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Powell Arrives in Beijing for Talks On North Korea, Iraq

In what could be a test for U.S.-Chinese relations, Secretary of State Colin Powell is urging a stronger effort from Beijing to persuade North Korea to curb its nuclear weapons programs, a U.S. official said Sunday.

Powell, on the second stop of an Asian trip, also was making the case that China should not veto a new U.S. resolution to the U.N. Security Council that would authorize the use of force to disarm Iraq and remove its president, Saddam Hussein.

The resolution is to be offered early this week jointly with Britain and possibly Spain. Until now, China has favored continued U.N. weapons inspections.

Receiving Powell at a state guest house at midmorning Monday, Chinese Foreign Minister Tang Jiaxuan said China attaches great importance to Powell's visit.

"There is no doubt that this current visit will enhance mutual understanding and cooperation between our two countries," Tang said during a photo session. Powell had meetings planned later in the day with President Jiang Zemin and Vice President Hu Jintao.

On Sunday, in Tokyo, Powell said time was running out on demands by the United Nations for Iraq to disarm. He also has said the clock is ticking on the North Korea problem, an apparent reference to the prospect that the communist government could be only months away from having as many as six plutonium-based nuclear weapons.

Powell sees international pressure against North Korea, with China playing a leading role, as the best hope for inducing the North to end its nuclear ambitions. China has seemed reluctant thus far to use its influence against its longtime ally, a major recipient of Chinese aid.

"Time is passing, and we're trying to use that time to the maximum, but at the same time, we're not going to let time become a weapon to be used against us," Powell, in a reference to North Korea, told reporters accompanying him.

Powell has told U.S. lawmakers that China is key to a peaceful outcome to the North Korea standoff. "China has a role to play," he said, "and I hope China will play that role."

As his meetings with Chinese leaders neared, Powell and his aides have become less assertive about what they expect from China.

State Department spokesman Richard Boucher, en route to Beijing, told reporters that Powell "looks forward to considering with the Chinese how to build on their existing efforts with North Korea." A senior official, speaking on condition of anonymity, was blunter, saying the United States wants China to do more.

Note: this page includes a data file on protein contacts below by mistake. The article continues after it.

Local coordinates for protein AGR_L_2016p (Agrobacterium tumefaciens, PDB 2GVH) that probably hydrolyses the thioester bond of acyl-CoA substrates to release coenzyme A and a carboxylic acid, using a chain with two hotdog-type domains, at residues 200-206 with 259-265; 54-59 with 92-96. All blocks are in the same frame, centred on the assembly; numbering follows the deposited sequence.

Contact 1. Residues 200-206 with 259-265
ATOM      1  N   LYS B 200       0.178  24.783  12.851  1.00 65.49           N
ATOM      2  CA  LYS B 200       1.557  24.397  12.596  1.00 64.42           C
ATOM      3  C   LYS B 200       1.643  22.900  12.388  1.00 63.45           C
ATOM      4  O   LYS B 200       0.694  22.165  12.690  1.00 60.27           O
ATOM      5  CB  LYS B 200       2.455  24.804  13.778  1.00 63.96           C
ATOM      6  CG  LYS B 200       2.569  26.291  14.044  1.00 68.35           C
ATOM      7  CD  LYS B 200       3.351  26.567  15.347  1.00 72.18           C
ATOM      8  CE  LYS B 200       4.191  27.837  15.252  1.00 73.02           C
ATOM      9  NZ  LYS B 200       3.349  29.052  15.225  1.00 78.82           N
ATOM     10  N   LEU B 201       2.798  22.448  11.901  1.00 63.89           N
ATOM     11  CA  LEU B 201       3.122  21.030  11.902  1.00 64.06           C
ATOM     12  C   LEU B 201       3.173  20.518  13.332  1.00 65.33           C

Boucher noted that China supported a successful move in the International Atomic Energy Agency recently to refer the North Korean nuclear issue to the Security Council.

The Bush administration welcomed that step as affirmation of global uneasiness over the issue, which Washington suggests undercuts North Korea's insistence that the North and the United States should address the issue one-on-one.

Powell rejects that on grounds that a U.S.-North Korea agreement in 1994, which held out the promise of a nuclear-free North, has collapsed because of violations.

Powell believes a regional approach is far preferable, but North Korea has remained adamantly opposed. China has said little more than it prefers that North Korea forswear nuclear weapons.

Ahead of Powell's visit to Beijing, a top North Korean official, Kim Yong Nam, met Friday with Chinese officials. China's official news agency, Xinhua, said the two sides promised to enhance friendship between their countries, but the report gave no other details.

From China, Powell was going to South Korea for Tuesday's inauguration of President-elect Roh Moo-Hyun. Afterward, the two will talk privately.

Powell admitted Sunday to widespread anti-American sentiment in South Korea and said the United States will have to do a better job of demonstrating benefits of the alliance between the two countries.

He said there are South Koreans who do not remember the half-century history of U.S.-South Korean ties.

The alliance "created conditions for solid economic growth that has brought South Korea clearly into the camp of democracy," Powell said. "They have benefited greatly from this alliance."